Throckmorton Fine Art is delighted to showcase seven decades of iconic images from Cuba. The gallery has provided major support to exhibitions of Latin American contemporary photography for more than two decades and works tirelessly with leading artists to promote their interests.
Preface by Madeleine P. Plonsker / Author of “The Light in Cuban Eyes”
Cuba lies a tantalizing ninety miles off our southern shores. It is an island that has historically been both our friend and our enemy. Nevertheless, it has always hosted a most fascinating sky, which with changing weather conditions, allows the most perfect balance of light and shadow that has forever attracted both native and foreign born photographers.
Throckmorton Fine Art’s exquisite show, “Under the Cuban Sun” dramatically and intelligently helps us to draw the same conclusion: there is something about the quality of Cuban light that is different from any other Caribbean island’s offering. The brightness it produces is almost blinding. The shadow it creates is infinitely consuming. We look and are forced to look again. And that is what creates the drama of the photographs included in this carefully curated presentation.
The exhibition looks at both the Cuban eye and at its visitors’ eye and spans a period of time that is historic: the early 1930’s to present day. Beginning with Walker Evans and concluding with the work of Raúl Cañibano, we take a walk through time and space. They are the monumental bookends for our stroll. Walker Evans first photographed Cuba in the thirties. Raúl Cañibano is today’s masterful Cuban equivalent. Both have directed their gaze toward the nitty gritty of Cuban everyday life: the posed dockworker, the striding school boy. They look out at us with their body language that speaks volumes about the human condition; which without saying a word tells us everything.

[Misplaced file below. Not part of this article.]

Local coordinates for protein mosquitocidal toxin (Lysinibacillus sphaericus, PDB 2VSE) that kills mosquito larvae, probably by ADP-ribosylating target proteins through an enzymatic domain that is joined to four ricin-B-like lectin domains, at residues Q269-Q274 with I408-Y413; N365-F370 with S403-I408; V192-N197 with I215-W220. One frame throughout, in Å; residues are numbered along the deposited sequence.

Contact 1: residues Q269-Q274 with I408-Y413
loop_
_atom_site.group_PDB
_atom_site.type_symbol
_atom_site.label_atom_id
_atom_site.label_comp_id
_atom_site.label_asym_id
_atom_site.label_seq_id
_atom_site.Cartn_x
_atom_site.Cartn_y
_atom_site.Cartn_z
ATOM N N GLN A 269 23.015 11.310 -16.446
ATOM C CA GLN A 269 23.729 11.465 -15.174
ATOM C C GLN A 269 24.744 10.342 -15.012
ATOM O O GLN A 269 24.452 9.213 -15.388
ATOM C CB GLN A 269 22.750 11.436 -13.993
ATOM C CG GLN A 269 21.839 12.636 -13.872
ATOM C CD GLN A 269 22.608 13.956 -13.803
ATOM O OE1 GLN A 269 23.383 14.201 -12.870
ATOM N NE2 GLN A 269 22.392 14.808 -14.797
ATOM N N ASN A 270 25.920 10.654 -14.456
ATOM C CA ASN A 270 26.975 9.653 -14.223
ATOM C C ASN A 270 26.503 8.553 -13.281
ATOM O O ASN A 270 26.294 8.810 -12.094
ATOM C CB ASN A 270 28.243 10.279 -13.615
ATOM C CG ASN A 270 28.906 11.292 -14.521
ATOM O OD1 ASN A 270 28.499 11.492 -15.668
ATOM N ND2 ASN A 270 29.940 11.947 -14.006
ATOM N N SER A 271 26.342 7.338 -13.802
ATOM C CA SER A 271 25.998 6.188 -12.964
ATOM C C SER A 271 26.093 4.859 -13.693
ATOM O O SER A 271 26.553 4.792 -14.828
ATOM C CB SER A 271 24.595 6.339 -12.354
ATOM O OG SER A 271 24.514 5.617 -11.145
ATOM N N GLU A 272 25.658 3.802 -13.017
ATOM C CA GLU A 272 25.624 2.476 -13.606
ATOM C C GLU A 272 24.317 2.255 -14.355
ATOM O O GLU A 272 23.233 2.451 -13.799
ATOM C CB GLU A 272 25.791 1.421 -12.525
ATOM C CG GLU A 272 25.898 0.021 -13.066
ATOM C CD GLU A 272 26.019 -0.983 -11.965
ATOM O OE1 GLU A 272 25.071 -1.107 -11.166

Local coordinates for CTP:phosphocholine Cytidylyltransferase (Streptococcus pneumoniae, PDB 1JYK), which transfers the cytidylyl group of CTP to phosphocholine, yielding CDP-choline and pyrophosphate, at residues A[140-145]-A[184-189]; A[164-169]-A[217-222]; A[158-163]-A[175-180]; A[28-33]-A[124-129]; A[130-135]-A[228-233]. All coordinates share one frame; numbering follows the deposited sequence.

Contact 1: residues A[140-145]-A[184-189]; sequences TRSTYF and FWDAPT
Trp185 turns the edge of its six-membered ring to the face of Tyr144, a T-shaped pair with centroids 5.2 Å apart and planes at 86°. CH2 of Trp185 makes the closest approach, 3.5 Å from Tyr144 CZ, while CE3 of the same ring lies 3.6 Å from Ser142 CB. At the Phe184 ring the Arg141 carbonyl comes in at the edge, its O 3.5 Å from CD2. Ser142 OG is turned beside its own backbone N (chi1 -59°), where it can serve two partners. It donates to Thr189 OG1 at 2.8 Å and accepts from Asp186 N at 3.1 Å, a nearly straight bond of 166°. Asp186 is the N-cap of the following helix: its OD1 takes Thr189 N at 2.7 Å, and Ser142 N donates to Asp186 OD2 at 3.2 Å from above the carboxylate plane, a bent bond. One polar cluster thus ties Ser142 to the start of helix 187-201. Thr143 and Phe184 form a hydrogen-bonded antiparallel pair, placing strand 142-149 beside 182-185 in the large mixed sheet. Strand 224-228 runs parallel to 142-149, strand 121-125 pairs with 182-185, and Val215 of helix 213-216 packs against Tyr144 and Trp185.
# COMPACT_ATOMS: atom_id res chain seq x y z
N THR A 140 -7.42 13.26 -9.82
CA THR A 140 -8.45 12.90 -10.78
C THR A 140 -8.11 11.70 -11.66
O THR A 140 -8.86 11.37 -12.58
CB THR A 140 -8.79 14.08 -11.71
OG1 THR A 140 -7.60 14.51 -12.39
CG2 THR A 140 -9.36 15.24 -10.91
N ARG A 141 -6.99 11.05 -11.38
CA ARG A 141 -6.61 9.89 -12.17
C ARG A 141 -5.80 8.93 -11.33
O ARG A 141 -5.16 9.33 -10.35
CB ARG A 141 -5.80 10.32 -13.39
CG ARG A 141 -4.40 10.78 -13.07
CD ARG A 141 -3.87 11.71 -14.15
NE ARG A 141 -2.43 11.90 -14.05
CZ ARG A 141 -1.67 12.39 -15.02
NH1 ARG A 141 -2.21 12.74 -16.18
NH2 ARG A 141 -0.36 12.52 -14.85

The work of Jesse Fernandez records Havana at a pivotal time in its history: the years leading up to the Revolution in 1959. He shows us, in a photojournalist manner, the social scene of that time. Héctor García, Alberto Korda, and Rodrigo Moya memorialize the machismo of the young Fidel Castro and Che Guevara. And not until the 1990’s, when the Soviets withdraw their economic support and hunger arrives on the island, do Cuba’s photographers turn their cameras back to the population and their daily activities. And they do it at a time when both film and chemicals for printing are scarce as well. The “Special Period” begins and is boldly documented by Fernandez, and his peers: Mario Algaze, Juan Carlos Alom, and Raúl Cañibano. These masters of light and shadow make every shot count as there is no room for mistakes during the onset of such depurative times.
It is especially worthwhile to spend time investigating the intimate photos of daily life in Mario Algaze’s “From the Cuba Portfolio” taken during the year 2000. Algaze turns his focus to the quiet isolation that Cuba is experiencing eight years into the “Special Period.” His light capturing technique draws us into the silent despair of the Cuban people and the city that is decaying around them. Even the sea is not their friend, only a barrier that keeps them from crossing to safety. Also, included are the works by Susan S. Banks, Henri Cartier-Bresson, Jane Cytryn, Graciela Iturbide, Joseph Ney, Michael Scalisi and Christophe Von Hohenberg.
The Throckmorton exhibition is both robust and intelligent. It captures Cuba at her best and at her worst. It does not flinch from showing us the truth about a beautiful, proud island documented during an almost eighty-five year period in its amazing and turbulent history. For the collector and for the scholar it connects all the spaces in between Cuba’s heyday and the Cuba of today.
Madeleine P. Plonsker / Author of “The Light in Cuban Eyes”